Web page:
David Medalla and Adam Nankervis, Spiral Museum, project to send the Guggenheim flying like a flying saucer to outer space

David Medalla and Adam Nankervis
The Great White Way, 2010
text and collage, 32x90 cm
courtesy Galeria Baró, São Paulo

*The Museum's Povera Library

Jorge González, Bookshelf (Casuarina equisetifolia), 2012
Common Ironwood and selected books, 320 x 121 x 45 cm
courtesy Roberto Paradise, San Juan, Puerto Rico

*The Museum's Garden (Namoita by Opavivara)

the entrance to Namoita (which in portuguese means in the bush), by Opa Vivara from inside the labyrinth

the handsome young men of Opavivara installing Namoita

interior life at Namoita

"Namoita (the bush) is an anti- stage and an anti-bunker. I t is supposed to be another structure, an alternative space for socializing and for collective integration. Opposed to the idea of stage and audience, Namoita disrupts the segmentary structures that distinguish between author, artist, actor, audience. There is no representation, there is action and integration. As a bunker, Namoita is meant to be a shelter, but, contrariwise, it creates an organic, movable, permeable, aggregating, multiplying, camouflaged shelter. Namoita creates an intermediary and temporary space between public and private, intimacy and collectivity; in this sense, it can be compared to special tribal structures, such as an Indian hut."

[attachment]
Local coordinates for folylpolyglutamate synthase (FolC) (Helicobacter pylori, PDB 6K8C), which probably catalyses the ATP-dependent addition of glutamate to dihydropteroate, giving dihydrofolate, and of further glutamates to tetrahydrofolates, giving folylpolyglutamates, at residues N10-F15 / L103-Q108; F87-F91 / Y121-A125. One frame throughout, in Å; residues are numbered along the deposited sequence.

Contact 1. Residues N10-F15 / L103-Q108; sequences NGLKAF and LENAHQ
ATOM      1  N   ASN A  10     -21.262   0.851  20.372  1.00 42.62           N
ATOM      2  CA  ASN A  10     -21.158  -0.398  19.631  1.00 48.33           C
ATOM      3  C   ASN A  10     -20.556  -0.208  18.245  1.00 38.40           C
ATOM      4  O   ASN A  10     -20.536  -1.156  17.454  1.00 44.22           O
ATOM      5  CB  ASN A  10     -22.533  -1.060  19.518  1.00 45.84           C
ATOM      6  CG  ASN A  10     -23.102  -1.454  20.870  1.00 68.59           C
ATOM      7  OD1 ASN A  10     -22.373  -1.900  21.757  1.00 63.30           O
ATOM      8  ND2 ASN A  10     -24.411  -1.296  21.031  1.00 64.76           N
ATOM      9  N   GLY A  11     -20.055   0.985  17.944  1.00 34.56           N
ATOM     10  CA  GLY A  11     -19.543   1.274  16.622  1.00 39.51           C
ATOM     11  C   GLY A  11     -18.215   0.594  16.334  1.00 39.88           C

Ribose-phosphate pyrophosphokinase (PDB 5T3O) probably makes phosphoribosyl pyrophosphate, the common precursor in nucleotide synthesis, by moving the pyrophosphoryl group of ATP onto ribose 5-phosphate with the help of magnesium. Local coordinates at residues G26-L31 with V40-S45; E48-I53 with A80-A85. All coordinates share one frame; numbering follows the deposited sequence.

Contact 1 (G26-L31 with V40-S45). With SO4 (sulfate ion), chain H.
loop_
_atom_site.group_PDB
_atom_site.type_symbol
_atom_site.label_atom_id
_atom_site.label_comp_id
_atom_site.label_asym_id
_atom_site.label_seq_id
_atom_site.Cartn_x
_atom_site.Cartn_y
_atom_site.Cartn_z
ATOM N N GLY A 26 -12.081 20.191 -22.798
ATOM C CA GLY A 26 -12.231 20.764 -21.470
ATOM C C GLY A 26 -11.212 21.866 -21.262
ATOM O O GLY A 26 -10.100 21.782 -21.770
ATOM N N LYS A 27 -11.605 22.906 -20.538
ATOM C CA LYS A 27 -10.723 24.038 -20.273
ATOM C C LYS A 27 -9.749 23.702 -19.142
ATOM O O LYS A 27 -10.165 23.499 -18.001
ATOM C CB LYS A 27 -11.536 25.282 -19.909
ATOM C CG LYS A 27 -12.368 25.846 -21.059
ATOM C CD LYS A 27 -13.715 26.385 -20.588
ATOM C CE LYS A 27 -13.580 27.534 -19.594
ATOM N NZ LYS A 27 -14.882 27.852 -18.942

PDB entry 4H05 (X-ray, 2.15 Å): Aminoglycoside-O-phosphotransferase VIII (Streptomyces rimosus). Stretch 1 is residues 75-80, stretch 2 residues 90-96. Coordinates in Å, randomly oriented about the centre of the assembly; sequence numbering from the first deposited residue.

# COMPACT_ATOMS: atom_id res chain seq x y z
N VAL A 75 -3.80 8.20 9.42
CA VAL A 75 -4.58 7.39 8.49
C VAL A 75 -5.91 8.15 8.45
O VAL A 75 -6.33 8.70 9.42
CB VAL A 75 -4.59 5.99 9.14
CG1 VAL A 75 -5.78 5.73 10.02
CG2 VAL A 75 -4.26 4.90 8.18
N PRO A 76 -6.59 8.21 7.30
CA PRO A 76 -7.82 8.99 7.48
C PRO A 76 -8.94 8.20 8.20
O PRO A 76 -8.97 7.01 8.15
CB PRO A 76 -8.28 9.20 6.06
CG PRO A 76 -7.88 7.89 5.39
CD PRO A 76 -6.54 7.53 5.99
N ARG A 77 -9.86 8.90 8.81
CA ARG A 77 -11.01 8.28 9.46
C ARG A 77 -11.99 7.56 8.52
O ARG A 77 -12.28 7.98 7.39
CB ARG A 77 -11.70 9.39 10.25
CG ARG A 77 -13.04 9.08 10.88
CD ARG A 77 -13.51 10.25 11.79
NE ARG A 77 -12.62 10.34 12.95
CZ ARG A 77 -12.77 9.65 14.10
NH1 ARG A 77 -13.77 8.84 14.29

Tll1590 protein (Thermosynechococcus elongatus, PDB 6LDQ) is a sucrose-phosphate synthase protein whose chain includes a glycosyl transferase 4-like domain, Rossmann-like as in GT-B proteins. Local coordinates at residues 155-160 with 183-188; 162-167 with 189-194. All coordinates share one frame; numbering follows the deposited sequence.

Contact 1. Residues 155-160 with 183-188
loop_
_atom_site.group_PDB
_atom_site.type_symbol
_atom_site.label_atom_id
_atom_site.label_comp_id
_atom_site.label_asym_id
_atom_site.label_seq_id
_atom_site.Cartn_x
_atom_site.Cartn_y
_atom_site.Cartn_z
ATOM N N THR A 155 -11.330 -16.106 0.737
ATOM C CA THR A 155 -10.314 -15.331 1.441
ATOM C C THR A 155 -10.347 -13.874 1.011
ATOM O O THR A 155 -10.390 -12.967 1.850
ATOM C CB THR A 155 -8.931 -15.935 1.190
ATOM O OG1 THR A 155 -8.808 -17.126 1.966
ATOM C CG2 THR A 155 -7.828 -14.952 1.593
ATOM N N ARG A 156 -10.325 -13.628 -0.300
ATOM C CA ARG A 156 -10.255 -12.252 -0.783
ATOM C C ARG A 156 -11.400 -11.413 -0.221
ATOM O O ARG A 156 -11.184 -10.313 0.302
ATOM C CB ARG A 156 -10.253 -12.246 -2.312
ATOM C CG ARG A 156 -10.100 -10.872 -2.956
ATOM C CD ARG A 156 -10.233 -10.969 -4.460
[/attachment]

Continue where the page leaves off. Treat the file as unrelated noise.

See more of Opavivara's work here:

Pablo Leon de la Barra with members of Opavivara

Daniel Toledo from Opavivara coming out of Namoita

pretty in pink, the Museum's Exhibition Manager Andres Pereira

Felipe Ehrenberg and David Medalla having a public conversation at Museu Labirinto

the gallerists seating in some tables stolen from the restaurant. the sign from the neighbours from Gagosina Gallery behind them

new designers table arrived...

and Gagosian's Sculpture Garden, with historical sculptures (from Moore to Calder, from Kuzama to Koons) Gagosian wants to sell to the Brasilian noveau rich!

*Le Corbusier Historical References

The Modern meets the Tropical: the beginning of Tropical Modernite, Le Corbusier in his first trip to Rio de Janeiro, 1929

Le Corbusier meets Josephine Baker on board the ocean liner Lutétia from Buenos Aires to Rio de Janeiro in 1929

On his second trip to Rio de Janeiro in 1936, Le Corbusier flew on the Zepelin